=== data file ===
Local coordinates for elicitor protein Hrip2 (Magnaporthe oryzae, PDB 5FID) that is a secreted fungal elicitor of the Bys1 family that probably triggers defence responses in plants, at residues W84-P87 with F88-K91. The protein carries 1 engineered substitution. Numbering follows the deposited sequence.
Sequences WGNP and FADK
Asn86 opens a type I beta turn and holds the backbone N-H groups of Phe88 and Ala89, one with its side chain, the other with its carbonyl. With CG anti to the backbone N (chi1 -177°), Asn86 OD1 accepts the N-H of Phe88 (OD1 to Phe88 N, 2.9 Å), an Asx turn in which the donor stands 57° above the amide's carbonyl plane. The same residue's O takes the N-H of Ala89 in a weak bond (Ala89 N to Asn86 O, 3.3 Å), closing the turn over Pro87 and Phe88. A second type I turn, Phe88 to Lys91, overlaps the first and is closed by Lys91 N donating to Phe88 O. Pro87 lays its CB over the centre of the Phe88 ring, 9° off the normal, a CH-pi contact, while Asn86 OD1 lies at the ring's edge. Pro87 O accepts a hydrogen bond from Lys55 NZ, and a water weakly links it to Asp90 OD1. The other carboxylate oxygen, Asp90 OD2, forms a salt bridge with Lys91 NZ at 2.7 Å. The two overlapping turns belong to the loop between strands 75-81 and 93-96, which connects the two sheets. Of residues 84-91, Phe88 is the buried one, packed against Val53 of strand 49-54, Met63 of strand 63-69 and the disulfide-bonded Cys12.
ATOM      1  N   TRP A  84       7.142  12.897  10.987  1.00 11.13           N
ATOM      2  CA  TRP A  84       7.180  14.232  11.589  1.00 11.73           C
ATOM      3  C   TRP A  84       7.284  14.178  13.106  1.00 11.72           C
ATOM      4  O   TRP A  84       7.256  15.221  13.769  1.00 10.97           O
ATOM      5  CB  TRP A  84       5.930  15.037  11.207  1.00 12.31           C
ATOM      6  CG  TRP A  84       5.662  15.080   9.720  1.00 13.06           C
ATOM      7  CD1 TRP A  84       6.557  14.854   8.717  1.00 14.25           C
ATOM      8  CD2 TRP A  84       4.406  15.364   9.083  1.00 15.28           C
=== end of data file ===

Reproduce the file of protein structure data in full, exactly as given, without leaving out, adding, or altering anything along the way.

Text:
Local coordinates for elicitor protein Hrip2 (Magnaporthe oryzae, PDB 5FID) that is a secreted fungal elicitor of the Bys1 family that probably triggers defence responses in plants, at residues W84-P87 with F88-K91. The protein carries 1 engineered substitution. Numbering follows the deposited sequence.
Sequences WGNP and FADK
Asn86 opens a type I beta turn and holds the backbone N-H groups of Phe88 and Ala89, one with its side chain, the other with its carbonyl. With CG anti to the backbone N (chi1 -177°), Asn86 OD1 accepts the N-H of Phe88 (OD1 to Phe88 N, 2.9 Å), an Asx turn in which the donor stands 57° above the amide's carbonyl plane. The same residue's O takes the N-H of Ala89 in a weak bond (Ala89 N to Asn86 O, 3.3 Å), closing the turn over Pro87 and Phe88. A second type I turn, Phe88 to Lys91, overlaps the first and is closed by Lys91 N donating to Phe88 O. Pro87 lays its CB over the centre of the Phe88 ring, 9° off the normal, a CH-pi contact, while Asn86 OD1 lies at the ring's edge. Pro87 O accepts a hydrogen bond from Lys55 NZ, and a water weakly links it to Asp90 OD1. The other carboxylate oxygen, Asp90 OD2, forms a salt bridge with Lys91 NZ at 2.7 Å. The two overlapping turns belong to the loop between strands 75-81 and 93-96, which connects the two sheets. Of residues 84-91, Phe88 is the buried one, packed against Val53 of strand 49-54, Met63 of strand 63-69 and the disulfide-bonded Cys12.
ATOM      1  N   TRP A  84       7.142  12.897  10.987  1.00 11.13           N
ATOM      2  CA  TRP A  84       7.180  14.232  11.589  1.00 11.73           C
ATOM      3  C   TRP A  84       7.284  14.178  13.106  1.00 11.72           C
ATOM      4  O   TRP A  84       7.256  15.221  13.769  1.00 10.97           O
ATOM      5  CB  TRP A  84       5.930  15.037  11.207  1.00 12.31           C
ATOM      6  CG  TRP A  84       5.662  15.080   9.720  1.00 13.06           C
ATOM      7  CD1 TRP A  84       6.557  14.854   8.717  1.00 14.25           C
ATOM      8  CD2 TRP A  84       4.406  15.364   9.083  1.00 15.28           C